We found no case law related to IFs from genetic testing, but identified eight cases involving IFs in medical imaging. These cases suggest that clinicians may face liability for failing to disclose IFs that would have offered an opportunity for interventions to improve health outcome, if (1) under the applicable standard of care, they fail to identify or appreciate the significance of the IF; or 2) they negligently fail to notify other clinicians and/or the patient of the identified IF. Other cases support liability for failure to refer appropriately to a clinician with greater expertise.
Clinicians may face liability if they fail to disclose incidental information that could inform interventions to improve health outcome; information lacking clinical actionability is likely to have less import.
The objectives of this study were to study maternal preferences for the return of their child’s genetic results and to describe the experiences, perceptions, attitudes and values that are brought to bear when individuals from different racial and cultural backgrounds consider participating in genetic research. We recruited women with diverse sociodemographic profiles to participate in seven focus groups. Twenty-eight percent of participants self-identified as Hispanic; 49% as White, Non-Hispanic; and 21% as Asian or Asian American. Focus groups were conducted in English or Spanish and were audio-recorded and transcribed verbatim. Transcripts were analyzed using qualitative thematic methods. Results indicated that preferences and decisions regarding the return of results may depend on both research and individual contextual factors. Participants understood the return of results as a complex issue, where individual and cultural differences in preferences are certain to arise. Another key finding was that participants desired an interpersonal, dynamic, flexible process that accommodated individual preferences and contextual differences for returning results. Our findings indicate a need to have well-developed systems for allowing participants to make and change over time their choices regarding the return of their child’s genetic results.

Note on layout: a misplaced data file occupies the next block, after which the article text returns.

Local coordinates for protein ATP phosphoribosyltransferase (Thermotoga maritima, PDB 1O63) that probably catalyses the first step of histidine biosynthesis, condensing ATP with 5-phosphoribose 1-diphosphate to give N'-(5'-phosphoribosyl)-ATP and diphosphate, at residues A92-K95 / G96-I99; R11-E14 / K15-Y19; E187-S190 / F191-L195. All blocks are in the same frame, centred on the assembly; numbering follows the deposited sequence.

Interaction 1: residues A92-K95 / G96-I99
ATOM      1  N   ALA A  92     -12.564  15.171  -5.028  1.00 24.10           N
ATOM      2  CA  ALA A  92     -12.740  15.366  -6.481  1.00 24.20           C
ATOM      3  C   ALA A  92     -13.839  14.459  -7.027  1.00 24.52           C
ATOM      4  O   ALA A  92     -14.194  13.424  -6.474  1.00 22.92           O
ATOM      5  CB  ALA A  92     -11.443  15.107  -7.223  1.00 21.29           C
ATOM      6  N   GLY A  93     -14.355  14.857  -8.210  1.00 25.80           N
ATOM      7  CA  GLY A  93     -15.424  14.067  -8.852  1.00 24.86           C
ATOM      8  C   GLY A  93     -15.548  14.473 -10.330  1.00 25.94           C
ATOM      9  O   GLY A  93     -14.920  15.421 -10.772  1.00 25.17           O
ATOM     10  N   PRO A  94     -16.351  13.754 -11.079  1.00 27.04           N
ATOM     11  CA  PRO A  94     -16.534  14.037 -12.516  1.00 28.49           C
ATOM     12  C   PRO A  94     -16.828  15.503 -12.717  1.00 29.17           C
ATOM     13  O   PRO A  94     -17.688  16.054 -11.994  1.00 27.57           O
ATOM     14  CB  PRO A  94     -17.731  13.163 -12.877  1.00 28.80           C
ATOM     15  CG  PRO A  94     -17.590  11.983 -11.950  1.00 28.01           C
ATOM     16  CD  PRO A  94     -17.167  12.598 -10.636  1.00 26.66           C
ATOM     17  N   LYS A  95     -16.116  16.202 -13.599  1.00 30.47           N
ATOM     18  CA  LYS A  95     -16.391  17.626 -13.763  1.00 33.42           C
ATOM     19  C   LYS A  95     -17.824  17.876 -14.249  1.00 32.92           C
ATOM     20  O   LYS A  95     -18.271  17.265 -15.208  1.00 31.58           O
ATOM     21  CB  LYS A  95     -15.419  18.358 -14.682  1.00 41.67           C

genomic; genetic; research participation; return of results; context
It is anticipated that as the range of drugs for which pharmacogenetic testing becomes available expands, primary care physicians (PCPs) will become major users of these tests. To assess their training, familiarity, and attitudes toward pharmacogenetic testing in order to identify barriers to uptake that may be addressed at this early stage of test use, we conducted a national survey of a sample of PCPs. Respondents were mostly white (79%), based primarily in community-based primary care (81%) and almost evenly divided between family medicine and internal medicine. The majority of respondents had heard of PGx testing and anticipated that these tests are or would soon become a valuable tool to inform drug response. However, only a minority of respondents (13%) indicated they felt comfortable ordering PGx tests and almost a quarter reported not having any education about pharmacogenetics.
Our results indicate that primary care practitioners envision a major role for themselves in the delivery of PGx testing but recognize their lack of adequate knowledge and experience about these tests. Development of effective tools for guiding PCPs in the use of PGx tests should be a high priority.
Return of individual genetic results to research participants, including participants in archives and biorepositories, is receiving increased attention. However, few groups have deliberated on specific results or weighed deliberations against relevant local contextual factors.